In case you haven’t seen the comments on Lewis and Short’s Latin Dictionary, here’s what some of you are saying:
“This is the most accessible and comprehensive of Latin dictionaries and at a price which should be an inducement to anyone who wants the best value for the least outlay. . . . I’ve [had a] bid on this since December 2011, please get it into production!”
“This is THE Latin Dictionary—and while we’re all rating something we didn’t use in Logos, I compared the sample pages to the current edition as sold on Amazon for three-digit prices (paper!) and found no differences. I’m in at the maximum bidding price—let’s get this into production!”
“This is a massive resource (those 2019 pages are really tiny print on gigantic pages). It is also easily the best Latin English dictionary ever made. . . . I can imagine it takes quite a bit of effort to tag something so large.”
“Check how much it costs in paper, and then remember how useful it would be in digital format.”
“This is a stellar dictionary—and at anything under $50 it’s an extremely low price, considering all the ways that you can leverage this dictionary in Logos. A hardcopy, it should be remembered, goes for at least twice that price. And no hardcopy can even begin to compete with what we can do with a Logos dictionary.”
Imagine you’re in the thick of writing a research paper, or up to your neck working through the Church Fathers, and you come across a Latin word. Maybe you know enough Latin to get you through most of the time—but not this time. Or maybe you don’t know Latin at all, but the word might make or break your argument, or might be the perfect anecdote to add to your sermon. You simply don’t know.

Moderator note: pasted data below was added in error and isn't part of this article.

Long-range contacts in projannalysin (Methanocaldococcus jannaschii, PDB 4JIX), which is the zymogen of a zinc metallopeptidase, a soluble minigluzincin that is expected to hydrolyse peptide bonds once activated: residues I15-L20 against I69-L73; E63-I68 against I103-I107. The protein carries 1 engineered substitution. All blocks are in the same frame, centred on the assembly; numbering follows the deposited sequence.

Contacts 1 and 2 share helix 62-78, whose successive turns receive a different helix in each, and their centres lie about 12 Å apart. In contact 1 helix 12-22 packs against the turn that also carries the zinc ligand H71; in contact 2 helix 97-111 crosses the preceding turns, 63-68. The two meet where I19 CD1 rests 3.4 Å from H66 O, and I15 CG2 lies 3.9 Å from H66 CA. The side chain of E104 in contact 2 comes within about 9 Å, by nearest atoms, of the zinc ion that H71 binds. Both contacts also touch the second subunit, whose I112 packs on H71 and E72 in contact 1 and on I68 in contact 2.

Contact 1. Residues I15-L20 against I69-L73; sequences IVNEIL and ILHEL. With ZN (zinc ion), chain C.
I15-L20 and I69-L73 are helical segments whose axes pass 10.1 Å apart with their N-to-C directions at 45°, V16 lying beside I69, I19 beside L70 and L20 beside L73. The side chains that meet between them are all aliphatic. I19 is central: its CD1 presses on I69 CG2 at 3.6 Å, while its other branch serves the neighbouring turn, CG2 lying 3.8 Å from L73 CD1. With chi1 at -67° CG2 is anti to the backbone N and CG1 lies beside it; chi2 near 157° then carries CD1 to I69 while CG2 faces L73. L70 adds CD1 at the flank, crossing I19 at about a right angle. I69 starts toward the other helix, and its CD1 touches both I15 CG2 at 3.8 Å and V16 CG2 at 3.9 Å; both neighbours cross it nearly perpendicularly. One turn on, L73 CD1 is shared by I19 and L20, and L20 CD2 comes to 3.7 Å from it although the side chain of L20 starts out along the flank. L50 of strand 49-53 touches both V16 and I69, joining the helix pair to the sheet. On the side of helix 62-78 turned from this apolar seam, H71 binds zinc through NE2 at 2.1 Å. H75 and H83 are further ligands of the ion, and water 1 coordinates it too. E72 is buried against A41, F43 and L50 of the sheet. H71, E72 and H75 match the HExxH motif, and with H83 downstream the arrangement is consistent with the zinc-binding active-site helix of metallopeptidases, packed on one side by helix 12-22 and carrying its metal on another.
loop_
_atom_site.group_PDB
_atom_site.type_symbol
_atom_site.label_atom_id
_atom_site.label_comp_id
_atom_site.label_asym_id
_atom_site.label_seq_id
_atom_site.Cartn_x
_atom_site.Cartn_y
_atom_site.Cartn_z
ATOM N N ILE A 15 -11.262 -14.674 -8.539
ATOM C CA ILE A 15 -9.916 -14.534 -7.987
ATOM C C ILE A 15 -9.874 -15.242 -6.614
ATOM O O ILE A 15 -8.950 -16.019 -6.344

What’s a dictionary like this worth to you?
In print, you’d pay more than a hundred dollars. Or you’d have to track down a copy at a library. (Or you’d have to settle for an inferior dictionary.) And then you’d have to navigate your way through more than two thousand pages of dense text to find the entry you’re looking for. There’s a cost to each of those options—not only in dollars, but also in your time.
For something that’s worth this much, $24 is a steal—especially when you consider the value of the tagged, robust digital edition, fully integrated with your library and connected to Logos’ study tools.
Maybe it’s not for you. If that’s the case, don’t bid. Spend your money wisely.
But if you think you’ll ever need a dictionary like this, remember that it’s only available for $24 while it’s on Community Pricing, so now is the time to get it.
And if you’ve already bid on the product, leave your own comment at the bottom of the product page and encourage others to get it at the best price while they still can!